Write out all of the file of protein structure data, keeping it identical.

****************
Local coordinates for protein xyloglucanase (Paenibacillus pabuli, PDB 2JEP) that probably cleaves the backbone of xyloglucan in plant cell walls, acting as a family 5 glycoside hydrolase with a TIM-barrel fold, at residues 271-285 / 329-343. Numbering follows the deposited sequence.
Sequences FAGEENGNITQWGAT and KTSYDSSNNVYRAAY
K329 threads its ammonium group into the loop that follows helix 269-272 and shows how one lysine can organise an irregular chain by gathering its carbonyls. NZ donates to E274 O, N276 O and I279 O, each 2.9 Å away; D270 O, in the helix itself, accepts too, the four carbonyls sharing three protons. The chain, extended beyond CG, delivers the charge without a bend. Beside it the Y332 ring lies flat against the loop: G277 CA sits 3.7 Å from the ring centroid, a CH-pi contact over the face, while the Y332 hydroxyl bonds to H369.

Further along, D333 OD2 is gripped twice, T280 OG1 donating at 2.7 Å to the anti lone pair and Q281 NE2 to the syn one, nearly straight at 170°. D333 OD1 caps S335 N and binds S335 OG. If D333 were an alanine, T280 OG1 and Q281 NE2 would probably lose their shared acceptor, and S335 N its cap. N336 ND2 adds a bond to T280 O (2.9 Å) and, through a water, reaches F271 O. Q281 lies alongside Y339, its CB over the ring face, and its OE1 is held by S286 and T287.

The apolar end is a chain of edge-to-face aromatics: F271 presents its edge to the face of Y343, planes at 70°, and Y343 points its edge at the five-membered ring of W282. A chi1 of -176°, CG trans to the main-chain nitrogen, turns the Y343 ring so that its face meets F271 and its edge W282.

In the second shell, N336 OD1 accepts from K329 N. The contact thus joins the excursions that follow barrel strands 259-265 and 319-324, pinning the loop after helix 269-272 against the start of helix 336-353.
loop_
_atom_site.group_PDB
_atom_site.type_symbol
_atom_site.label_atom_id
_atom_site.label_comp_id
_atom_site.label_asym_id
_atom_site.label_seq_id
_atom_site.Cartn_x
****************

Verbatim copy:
Local coordinates for protein xyloglucanase (Paenibacillus pabuli, PDB 2JEP) that probably cleaves the backbone of xyloglucan in plant cell walls, acting as a family 5 glycoside hydrolase with a TIM-barrel fold, at residues 271-285 / 329-343. Numbering follows the deposited sequence.
Sequences FAGEENGNITQWGAT and KTSYDSSNNVYRAAY
K329 threads its ammonium group into the loop that follows helix 269-272 and shows how one lysine can organise an irregular chain by gathering its carbonyls. NZ donates to E274 O, N276 O and I279 O, each 2.9 Å away; D270 O, in the helix itself, accepts too, the four carbonyls sharing three protons. The chain, extended beyond CG, delivers the charge without a bend. Beside it the Y332 ring lies flat against the loop: G277 CA sits 3.7 Å from the ring centroid, a CH-pi contact over the face, while the Y332 hydroxyl bonds to H369.

Further along, D333 OD2 is gripped twice, T280 OG1 donating at 2.7 Å to the anti lone pair and Q281 NE2 to the syn one, nearly straight at 170°. D333 OD1 caps S335 N and binds S335 OG. If D333 were an alanine, T280 OG1 and Q281 NE2 would probably lose their shared acceptor, and S335 N its cap. N336 ND2 adds a bond to T280 O (2.9 Å) and, through a water, reaches F271 O. Q281 lies alongside Y339, its CB over the ring face, and its OE1 is held by S286 and T287.

The apolar end is a chain of edge-to-face aromatics: F271 presents its edge to the face of Y343, planes at 70°, and Y343 points its edge at the five-membered ring of W282. A chi1 of -176°, CG trans to the main-chain nitrogen, turns the Y343 ring so that its face meets F271 and its edge W282.

In the second shell, N336 OD1 accepts from K329 N. The contact thus joins the excursions that follow barrel strands 259-265 and 319-324, pinning the loop after helix 269-272 against the start of helix 336-353.
loop_
_atom_site.group_PDB
_atom_site.type_symbol
_atom_site.label_atom_id
_atom_site.label_comp_id
_atom_site.label_asym_id
_atom_site.label_seq_id
_atom_site.Cartn_x